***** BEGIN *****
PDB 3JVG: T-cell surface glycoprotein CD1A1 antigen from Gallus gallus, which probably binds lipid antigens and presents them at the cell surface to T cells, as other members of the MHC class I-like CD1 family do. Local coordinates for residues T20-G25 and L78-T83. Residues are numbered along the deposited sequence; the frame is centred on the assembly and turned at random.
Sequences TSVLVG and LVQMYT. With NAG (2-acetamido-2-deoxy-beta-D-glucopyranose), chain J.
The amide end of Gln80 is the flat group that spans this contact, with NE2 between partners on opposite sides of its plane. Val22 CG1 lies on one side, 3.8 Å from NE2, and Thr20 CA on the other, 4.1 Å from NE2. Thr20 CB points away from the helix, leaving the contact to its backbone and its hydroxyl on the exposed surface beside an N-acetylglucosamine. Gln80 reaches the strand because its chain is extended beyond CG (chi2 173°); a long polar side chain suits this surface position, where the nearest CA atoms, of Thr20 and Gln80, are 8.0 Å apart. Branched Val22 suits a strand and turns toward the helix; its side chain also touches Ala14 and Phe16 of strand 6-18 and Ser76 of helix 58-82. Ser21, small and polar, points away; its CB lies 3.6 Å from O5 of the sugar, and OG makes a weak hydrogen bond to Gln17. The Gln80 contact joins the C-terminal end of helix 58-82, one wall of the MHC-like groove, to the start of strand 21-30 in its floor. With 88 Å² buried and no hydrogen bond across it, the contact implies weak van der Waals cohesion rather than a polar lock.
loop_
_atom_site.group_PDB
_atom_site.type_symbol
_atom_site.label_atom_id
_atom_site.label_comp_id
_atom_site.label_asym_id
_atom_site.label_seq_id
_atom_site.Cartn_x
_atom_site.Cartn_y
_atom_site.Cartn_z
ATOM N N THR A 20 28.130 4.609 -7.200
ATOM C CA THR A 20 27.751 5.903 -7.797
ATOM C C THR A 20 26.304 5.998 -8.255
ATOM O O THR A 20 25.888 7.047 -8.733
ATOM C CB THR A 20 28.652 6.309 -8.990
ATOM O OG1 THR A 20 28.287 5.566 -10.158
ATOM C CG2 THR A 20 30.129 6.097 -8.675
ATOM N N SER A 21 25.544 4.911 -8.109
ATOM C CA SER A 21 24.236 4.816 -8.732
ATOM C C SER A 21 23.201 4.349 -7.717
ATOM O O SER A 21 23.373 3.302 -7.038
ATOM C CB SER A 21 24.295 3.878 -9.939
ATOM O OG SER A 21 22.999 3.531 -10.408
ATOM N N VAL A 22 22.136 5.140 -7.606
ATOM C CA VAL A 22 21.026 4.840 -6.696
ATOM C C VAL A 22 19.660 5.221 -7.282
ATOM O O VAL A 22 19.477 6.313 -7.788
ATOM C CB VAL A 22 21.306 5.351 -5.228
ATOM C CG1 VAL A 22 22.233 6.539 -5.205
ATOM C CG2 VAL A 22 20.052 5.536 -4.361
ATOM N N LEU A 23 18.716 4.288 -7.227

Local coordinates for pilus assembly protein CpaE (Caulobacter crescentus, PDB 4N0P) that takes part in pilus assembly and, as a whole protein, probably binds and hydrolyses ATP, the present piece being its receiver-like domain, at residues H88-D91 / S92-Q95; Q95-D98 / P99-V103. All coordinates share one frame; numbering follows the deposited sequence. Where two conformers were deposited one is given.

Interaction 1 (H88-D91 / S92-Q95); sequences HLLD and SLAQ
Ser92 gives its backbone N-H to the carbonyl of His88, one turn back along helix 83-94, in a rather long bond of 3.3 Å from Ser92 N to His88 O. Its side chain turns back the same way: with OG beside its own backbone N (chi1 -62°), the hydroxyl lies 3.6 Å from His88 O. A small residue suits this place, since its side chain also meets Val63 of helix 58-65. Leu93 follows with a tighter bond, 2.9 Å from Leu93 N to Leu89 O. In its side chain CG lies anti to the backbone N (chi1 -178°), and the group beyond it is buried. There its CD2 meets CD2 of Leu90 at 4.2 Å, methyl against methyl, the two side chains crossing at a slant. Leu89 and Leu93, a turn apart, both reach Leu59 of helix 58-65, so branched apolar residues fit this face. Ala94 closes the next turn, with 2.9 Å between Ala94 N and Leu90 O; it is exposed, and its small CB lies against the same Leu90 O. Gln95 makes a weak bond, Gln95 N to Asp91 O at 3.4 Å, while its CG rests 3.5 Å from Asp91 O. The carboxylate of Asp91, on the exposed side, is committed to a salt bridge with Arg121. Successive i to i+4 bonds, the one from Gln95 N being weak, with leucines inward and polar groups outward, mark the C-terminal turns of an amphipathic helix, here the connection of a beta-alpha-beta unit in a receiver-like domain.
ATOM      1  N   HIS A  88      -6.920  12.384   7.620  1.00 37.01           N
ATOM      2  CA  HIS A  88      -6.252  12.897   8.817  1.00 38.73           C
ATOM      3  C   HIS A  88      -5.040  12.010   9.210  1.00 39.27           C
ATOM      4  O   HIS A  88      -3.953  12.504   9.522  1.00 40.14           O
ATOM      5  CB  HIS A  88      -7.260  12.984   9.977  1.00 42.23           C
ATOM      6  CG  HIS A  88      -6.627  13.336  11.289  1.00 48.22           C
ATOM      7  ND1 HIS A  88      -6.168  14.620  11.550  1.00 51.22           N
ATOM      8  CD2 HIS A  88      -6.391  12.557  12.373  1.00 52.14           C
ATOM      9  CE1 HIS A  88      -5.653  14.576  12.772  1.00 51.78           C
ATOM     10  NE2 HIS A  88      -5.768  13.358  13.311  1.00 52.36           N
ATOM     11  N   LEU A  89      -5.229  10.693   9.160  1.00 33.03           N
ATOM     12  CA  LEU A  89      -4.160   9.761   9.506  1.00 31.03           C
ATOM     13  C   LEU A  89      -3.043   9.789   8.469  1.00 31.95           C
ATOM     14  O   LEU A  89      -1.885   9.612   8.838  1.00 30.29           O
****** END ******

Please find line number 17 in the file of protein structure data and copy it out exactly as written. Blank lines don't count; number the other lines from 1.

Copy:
ATOM O O THR A 20 25.888 7.047 -8.733